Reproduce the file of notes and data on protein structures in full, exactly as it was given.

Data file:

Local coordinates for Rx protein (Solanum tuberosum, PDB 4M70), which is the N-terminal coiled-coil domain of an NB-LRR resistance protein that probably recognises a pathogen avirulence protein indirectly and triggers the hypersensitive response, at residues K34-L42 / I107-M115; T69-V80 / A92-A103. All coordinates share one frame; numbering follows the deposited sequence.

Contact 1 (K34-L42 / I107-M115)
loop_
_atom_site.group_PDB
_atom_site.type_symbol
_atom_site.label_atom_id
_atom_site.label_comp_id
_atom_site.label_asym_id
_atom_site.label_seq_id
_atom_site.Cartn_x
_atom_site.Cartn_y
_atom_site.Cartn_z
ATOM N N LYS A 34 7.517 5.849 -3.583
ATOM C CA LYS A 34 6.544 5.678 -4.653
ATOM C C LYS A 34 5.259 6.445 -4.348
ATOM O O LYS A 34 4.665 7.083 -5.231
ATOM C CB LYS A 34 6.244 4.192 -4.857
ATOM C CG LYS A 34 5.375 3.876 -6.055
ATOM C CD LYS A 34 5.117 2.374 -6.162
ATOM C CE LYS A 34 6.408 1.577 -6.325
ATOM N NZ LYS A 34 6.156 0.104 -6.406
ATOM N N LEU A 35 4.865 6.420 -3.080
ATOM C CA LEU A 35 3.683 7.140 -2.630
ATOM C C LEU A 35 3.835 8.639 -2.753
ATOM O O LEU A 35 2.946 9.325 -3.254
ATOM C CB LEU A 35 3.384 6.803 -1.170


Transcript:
Local coordinates for Rx protein (Solanum tuberosum, PDB 4M70), which is the N-terminal coiled-coil domain of an NB-LRR resistance protein that probably recognises a pathogen avirulence protein indirectly and triggers the hypersensitive response, at residues K34-L42 / I107-M115; T69-V80 / A92-A103. All coordinates share one frame; numbering follows the deposited sequence.

Contact 1 (K34-L42 / I107-M115)
loop_
_atom_site.group_PDB
_atom_site.type_symbol
_atom_site.label_atom_id
_atom_site.label_comp_id
_atom_site.label_asym_id
_atom_site.label_seq_id
_atom_site.Cartn_x
_atom_site.Cartn_y
_atom_site.Cartn_z
ATOM N N LYS A 34 7.517 5.849 -3.583
ATOM C CA LYS A 34 6.544 5.678 -4.653
ATOM C C LYS A 34 5.259 6.445 -4.348
ATOM O O LYS A 34 4.665 7.083 -5.231
ATOM C CB LYS A 34 6.244 4.192 -4.857
ATOM C CG LYS A 34 5.375 3.876 -6.055
ATOM C CD LYS A 34 5.117 2.374 -6.162
ATOM C CE LYS A 34 6.408 1.577 -6.325
ATOM N NZ LYS A 34 6.156 0.104 -6.406
ATOM N N LEU A 35 4.865 6.420 -3.080
ATOM C CA LEU A 35 3.683 7.140 -2.630
ATOM C C LEU A 35 3.835 8.639 -2.753
ATOM O O LEU A 35 2.946 9.325 -3.254
ATOM C CB LEU A 35 3.384 6.803 -1.170